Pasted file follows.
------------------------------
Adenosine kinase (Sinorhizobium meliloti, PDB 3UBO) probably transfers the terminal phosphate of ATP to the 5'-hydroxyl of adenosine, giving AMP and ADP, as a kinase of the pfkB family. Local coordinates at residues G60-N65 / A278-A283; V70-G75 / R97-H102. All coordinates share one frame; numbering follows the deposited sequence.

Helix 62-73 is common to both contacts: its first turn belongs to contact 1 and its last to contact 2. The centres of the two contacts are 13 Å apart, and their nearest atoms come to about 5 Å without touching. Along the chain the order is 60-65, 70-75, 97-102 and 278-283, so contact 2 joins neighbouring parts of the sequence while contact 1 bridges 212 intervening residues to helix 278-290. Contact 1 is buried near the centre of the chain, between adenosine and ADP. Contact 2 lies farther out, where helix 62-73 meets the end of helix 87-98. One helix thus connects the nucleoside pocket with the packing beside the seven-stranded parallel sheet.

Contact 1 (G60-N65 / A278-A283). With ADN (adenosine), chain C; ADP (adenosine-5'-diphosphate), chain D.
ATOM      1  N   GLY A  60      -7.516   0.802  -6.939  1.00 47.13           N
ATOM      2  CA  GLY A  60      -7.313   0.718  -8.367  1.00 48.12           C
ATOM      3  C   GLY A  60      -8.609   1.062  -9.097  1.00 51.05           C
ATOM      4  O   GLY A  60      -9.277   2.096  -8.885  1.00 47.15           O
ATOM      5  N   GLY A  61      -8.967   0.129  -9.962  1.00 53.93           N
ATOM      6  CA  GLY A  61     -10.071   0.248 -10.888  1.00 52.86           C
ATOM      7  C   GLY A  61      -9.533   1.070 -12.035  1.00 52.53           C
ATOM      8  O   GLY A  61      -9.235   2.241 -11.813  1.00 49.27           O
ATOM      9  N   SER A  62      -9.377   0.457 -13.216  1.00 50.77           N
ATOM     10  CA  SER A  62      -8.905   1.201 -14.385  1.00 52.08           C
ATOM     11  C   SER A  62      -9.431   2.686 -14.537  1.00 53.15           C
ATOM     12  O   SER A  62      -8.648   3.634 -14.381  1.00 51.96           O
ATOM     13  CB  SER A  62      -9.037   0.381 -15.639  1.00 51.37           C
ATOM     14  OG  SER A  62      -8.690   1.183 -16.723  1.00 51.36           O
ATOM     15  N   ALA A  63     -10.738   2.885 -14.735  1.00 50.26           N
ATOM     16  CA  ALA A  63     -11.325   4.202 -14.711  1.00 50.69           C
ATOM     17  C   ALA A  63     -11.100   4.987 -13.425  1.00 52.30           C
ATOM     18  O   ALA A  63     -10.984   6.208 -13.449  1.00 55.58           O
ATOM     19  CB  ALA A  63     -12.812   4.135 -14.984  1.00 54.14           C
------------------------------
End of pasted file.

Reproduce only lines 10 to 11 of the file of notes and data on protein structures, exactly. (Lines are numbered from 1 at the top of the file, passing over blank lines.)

ATOM      7  C   GLY A  61      -9.533   1.070 -12.035  1.00 52.53           C
ATOM      8  O   GLY A  61      -9.235   2.241 -11.813  1.00 49.27           O